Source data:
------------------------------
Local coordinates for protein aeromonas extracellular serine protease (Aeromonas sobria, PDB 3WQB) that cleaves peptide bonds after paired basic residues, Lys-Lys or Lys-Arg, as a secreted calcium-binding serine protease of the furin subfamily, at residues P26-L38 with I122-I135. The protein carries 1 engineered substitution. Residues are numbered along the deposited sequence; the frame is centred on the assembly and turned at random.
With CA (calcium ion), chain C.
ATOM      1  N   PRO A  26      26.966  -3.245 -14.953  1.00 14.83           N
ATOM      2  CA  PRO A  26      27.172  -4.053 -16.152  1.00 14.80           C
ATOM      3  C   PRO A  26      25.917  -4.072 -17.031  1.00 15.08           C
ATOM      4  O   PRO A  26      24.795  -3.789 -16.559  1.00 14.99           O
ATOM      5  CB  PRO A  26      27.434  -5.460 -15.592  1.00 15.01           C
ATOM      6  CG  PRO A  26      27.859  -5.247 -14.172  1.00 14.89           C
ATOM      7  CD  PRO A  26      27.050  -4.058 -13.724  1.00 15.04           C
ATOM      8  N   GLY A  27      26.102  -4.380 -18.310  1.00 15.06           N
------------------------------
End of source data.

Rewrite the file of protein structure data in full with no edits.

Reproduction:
Local coordinates for protein aeromonas extracellular serine protease (Aeromonas sobria, PDB 3WQB) that cleaves peptide bonds after paired basic residues, Lys-Lys or Lys-Arg, as a secreted calcium-binding serine protease of the furin subfamily, at residues P26-L38 with I122-I135. The protein carries 1 engineered substitution. Residues are numbered along the deposited sequence; the frame is centred on the assembly and turned at random.
With CA (calcium ion), chain C.
ATOM      1  N   PRO A  26      26.966  -3.245 -14.953  1.00 14.83           N
ATOM      2  CA  PRO A  26      27.172  -4.053 -16.152  1.00 14.80           C
ATOM      3  C   PRO A  26      25.917  -4.072 -17.031  1.00 15.08           C
ATOM      4  O   PRO A  26      24.795  -3.789 -16.559  1.00 14.99           O
ATOM      5  CB  PRO A  26      27.434  -5.460 -15.592  1.00 15.01           C
ATOM      6  CG  PRO A  26      27.859  -5.247 -14.172  1.00 14.89           C
ATOM      7  CD  PRO A  26      27.050  -4.058 -13.724  1.00 15.04           C
ATOM      8  N   GLY A  27      26.102  -4.380 -18.310  1.00 15.06           N